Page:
The relationship between government and business has always been a complex and often antagonistic one. Sometimes the lines between the economy generated by big business and the economy fostered by government become so blurred it is hard to see where the public good lies. To understand how politics and business shape the world we need to look at three political economy theories.
The Free Market
The free-market political theory can be described as an idea that proposes a hands-off form of capitalism where there is little or no formal ties between the government and business. It assumes that the public good aspect of a free market political economy is synonymous with economic efficiency and the improvement in living standards. It argues that when the buyer and seller decisions are undisturbed we get better, cheaper products for more people. Cheap, high-quality goods translates into better standards of living.
Socialism proposes economic equality for all. Socialism attempts to keep the exploitative power of business over the government and its people. Socialists see the structure of a capitalist economy as one that requires those who own capital to exploit the working class for profit. According to socialism a government that is for the people acts in the best interest of the people by taking control of business and the economy on behalf of the people.
The Keynes approach
The economist, John Maynard Keynes argued that it would be inefficient for governments to control business and that control like that would lower the overall standard of living. Keynes also argued that a free market approach creates inequalities and contradictions that will lead to unstable socioeconomic situations. His approach advocates for governments to push business into social desired situations. For instance, government can use monetary policies to increase the supply of credit, create incentives for investments and stimulate economic growth.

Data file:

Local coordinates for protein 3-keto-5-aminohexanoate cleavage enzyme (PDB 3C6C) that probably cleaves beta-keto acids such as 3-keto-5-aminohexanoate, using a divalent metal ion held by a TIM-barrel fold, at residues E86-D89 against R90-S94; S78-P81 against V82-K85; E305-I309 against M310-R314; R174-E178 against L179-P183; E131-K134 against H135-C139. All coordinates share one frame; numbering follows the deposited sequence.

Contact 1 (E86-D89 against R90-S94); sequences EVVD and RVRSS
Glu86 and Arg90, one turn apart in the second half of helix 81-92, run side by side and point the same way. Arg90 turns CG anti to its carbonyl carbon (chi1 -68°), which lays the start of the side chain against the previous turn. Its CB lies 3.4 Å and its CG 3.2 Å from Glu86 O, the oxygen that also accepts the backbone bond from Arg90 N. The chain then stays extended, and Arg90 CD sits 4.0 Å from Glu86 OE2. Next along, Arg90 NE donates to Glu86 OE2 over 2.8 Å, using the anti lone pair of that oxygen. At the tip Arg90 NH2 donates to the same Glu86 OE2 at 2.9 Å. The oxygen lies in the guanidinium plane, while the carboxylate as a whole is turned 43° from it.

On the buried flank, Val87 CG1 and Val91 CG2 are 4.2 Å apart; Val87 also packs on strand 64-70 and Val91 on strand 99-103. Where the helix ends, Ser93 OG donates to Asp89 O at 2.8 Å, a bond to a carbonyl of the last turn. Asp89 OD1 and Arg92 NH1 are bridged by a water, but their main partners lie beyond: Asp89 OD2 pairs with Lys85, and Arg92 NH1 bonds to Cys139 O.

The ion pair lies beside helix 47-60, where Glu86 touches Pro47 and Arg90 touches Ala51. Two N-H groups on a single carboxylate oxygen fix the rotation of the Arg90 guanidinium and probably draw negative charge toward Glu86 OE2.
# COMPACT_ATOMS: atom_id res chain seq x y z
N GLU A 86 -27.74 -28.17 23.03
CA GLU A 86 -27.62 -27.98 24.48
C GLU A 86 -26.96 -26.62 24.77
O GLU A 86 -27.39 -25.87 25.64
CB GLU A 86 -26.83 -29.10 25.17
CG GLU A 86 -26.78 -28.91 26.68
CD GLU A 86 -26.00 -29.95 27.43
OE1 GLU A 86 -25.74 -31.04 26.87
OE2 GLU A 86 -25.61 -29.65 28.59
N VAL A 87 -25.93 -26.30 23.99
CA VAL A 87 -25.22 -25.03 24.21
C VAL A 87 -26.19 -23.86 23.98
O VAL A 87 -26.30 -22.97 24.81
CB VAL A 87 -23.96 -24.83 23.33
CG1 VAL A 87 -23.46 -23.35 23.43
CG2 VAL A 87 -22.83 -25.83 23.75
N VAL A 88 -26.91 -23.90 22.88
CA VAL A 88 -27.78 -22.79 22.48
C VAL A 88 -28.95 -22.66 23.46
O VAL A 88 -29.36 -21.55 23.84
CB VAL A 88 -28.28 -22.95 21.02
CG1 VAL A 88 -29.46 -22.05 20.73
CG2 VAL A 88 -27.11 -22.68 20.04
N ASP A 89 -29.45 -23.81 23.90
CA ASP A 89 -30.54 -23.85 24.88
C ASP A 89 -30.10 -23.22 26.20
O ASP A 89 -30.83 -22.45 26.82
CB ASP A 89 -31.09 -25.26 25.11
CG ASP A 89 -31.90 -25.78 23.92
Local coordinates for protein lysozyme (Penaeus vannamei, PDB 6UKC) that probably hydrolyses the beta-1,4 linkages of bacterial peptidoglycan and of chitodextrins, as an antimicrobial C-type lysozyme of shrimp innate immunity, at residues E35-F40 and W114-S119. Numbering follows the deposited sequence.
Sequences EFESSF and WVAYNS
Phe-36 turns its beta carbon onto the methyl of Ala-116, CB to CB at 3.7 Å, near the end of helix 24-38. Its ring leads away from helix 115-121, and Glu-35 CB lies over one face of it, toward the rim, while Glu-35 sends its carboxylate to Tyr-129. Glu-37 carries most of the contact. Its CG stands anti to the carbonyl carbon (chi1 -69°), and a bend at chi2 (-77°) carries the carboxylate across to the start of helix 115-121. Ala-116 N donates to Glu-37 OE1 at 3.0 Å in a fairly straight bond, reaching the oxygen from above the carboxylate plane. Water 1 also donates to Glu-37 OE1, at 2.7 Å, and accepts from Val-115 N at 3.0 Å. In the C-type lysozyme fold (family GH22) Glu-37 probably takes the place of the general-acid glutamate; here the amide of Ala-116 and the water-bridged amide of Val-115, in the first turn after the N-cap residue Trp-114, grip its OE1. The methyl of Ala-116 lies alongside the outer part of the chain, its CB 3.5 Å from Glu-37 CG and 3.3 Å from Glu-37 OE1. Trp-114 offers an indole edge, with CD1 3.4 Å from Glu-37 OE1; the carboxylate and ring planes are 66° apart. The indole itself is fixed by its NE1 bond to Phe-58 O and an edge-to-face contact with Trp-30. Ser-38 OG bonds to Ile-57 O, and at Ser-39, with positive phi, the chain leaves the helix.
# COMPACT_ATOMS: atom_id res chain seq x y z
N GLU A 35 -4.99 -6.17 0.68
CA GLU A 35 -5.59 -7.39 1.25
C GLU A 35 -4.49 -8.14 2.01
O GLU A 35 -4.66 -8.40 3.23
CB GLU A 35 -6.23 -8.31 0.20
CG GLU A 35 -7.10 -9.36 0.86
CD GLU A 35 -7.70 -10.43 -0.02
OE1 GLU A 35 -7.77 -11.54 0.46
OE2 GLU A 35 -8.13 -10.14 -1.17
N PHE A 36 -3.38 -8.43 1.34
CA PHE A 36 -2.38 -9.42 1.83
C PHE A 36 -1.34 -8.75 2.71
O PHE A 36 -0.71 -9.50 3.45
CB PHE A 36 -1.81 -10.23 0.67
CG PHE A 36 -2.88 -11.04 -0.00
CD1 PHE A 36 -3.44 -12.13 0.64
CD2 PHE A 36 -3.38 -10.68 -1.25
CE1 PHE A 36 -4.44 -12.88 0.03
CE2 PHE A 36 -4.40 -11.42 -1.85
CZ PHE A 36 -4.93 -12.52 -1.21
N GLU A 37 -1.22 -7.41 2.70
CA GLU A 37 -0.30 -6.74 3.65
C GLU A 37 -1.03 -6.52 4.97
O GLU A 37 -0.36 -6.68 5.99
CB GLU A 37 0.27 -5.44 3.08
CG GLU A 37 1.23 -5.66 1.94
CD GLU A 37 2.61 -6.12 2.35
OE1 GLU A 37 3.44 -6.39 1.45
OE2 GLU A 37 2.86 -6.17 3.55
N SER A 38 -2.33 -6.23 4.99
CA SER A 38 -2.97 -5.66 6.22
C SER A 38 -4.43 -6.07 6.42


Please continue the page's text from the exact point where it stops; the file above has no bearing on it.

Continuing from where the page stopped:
A lot of Keynes’ ideas were used to deal with the great depression in the 1930s. Government created infrastructure projects in order to promote new growth and stabilize the economy when free market systematic ideals failed.
The current situation
There are two schools of thought on the subject of the World Economy Government Relations. One school argues that government interference in wealth creation hinders commerce and lowers the standard of living. The other paints business as being a predator that could cause mayhem by exploiting workers and consumers if the government does not control it.
When the subprime mortgage market collapsed in 2007/8 and the banking sector had to be rescued, it created a sense of anger towards the elite and caused much frustration it led to a drop in tax revenues and a rise in budget deficits forcing the government to be a little less nice to the wealthy. The government introduced strict regulations for banks and tried to crack down on tax dodgers and tax havens. That is all and good, but there is some danger in antagonizing big business that certain governments are weary off.
Governments are realising that they need business to drive economic growth, create jobs and ensure that they can pay their way in the world, on the other hand, for businesses to do their part they need governments to provide the legal systems, the human capital, the infrastructure and the security to enable companies to operate and get goods to market. Companies are obliged to engage with government on different levels and governments are expected to deal with social ills and protect people whilst ensuring that the environment is ideal for business to thrive. The scales do not balance each other out, but then no one ever expected the world to be perfect, it seems we have to contend ourselves with fairness.